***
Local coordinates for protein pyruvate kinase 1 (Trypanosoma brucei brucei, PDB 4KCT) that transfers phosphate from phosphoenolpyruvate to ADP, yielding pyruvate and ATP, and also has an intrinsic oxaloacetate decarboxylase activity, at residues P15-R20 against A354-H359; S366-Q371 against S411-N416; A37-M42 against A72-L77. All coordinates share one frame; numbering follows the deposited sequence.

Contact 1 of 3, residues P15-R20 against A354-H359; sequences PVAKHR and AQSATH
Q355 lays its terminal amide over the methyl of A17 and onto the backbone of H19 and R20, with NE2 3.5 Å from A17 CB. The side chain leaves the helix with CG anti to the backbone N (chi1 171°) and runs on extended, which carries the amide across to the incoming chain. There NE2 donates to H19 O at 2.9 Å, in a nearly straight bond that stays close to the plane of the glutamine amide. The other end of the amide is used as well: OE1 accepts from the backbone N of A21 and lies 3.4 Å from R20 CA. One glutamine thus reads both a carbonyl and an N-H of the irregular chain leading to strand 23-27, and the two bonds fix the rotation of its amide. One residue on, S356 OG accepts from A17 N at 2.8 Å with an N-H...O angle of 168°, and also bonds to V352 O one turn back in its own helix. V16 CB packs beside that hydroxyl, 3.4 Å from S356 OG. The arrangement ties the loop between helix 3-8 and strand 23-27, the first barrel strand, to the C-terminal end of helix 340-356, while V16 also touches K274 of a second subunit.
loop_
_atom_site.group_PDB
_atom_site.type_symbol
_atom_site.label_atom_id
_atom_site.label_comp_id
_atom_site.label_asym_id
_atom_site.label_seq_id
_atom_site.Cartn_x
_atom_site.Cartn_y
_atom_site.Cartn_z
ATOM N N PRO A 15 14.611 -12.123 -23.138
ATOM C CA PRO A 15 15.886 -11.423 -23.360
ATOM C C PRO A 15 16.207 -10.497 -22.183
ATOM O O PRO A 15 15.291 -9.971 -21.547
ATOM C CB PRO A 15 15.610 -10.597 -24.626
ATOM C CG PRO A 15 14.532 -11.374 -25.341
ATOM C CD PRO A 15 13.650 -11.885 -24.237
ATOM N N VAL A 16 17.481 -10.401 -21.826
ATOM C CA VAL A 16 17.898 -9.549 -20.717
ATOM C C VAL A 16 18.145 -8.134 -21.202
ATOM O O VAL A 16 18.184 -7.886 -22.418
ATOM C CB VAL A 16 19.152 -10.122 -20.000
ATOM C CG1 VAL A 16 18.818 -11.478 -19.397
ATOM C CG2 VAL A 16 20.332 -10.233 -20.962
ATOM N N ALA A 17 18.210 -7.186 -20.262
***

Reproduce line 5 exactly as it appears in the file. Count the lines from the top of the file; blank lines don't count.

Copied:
_atom_site.group_PDB